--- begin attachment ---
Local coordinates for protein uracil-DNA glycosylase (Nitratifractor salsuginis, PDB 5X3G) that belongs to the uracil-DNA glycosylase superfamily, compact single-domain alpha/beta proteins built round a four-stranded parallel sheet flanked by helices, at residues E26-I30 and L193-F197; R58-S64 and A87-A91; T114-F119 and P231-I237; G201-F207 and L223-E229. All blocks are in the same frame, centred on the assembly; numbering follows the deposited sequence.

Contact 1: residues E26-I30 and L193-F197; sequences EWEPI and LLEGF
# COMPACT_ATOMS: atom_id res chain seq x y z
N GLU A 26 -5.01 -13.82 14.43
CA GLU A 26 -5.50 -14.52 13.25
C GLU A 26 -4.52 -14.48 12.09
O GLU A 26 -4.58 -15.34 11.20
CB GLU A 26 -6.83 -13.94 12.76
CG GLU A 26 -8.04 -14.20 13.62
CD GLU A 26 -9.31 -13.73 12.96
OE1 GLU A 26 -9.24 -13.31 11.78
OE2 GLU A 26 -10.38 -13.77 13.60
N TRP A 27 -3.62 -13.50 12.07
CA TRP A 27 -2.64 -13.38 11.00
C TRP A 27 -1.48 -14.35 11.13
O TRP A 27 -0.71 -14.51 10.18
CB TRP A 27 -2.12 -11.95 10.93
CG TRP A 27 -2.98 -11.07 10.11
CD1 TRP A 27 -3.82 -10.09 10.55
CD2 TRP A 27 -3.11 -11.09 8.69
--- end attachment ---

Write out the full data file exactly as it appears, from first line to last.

Local coordinates for protein uracil-DNA glycosylase (Nitratifractor salsuginis, PDB 5X3G) that belongs to the uracil-DNA glycosylase superfamily, compact single-domain alpha/beta proteins built round a four-stranded parallel sheet flanked by helices, at residues E26-I30 and L193-F197; R58-S64 and A87-A91; T114-F119 and P231-I237; G201-F207 and L223-E229. All blocks are in the same frame, centred on the assembly; numbering follows the deposited sequence.

Contact 1: residues E26-I30 and L193-F197; sequences EWEPI and LLEGF
# COMPACT_ATOMS: atom_id res chain seq x y z
N GLU A 26 -5.01 -13.82 14.43
CA GLU A 26 -5.50 -14.52 13.25
C GLU A 26 -4.52 -14.48 12.09
O GLU A 26 -4.58 -15.34 11.20
CB GLU A 26 -6.83 -13.94 12.76
CG GLU A 26 -8.04 -14.20 13.62
CD GLU A 26 -9.31 -13.73 12.96
OE1 GLU A 26 -9.24 -13.31 11.78
OE2 GLU A 26 -10.38 -13.77 13.60
N TRP A 27 -3.62 -13.50 12.07
CA TRP A 27 -2.64 -13.38 11.00
C TRP A 27 -1.48 -14.35 11.13
O TRP A 27 -0.71 -14.51 10.18
CB TRP A 27 -2.12 -11.95 10.93
CG TRP A 27 -2.98 -11.07 10.11
CD1 TRP A 27 -3.82 -10.09 10.55
CD2 TRP A 27 -3.11 -11.09 8.69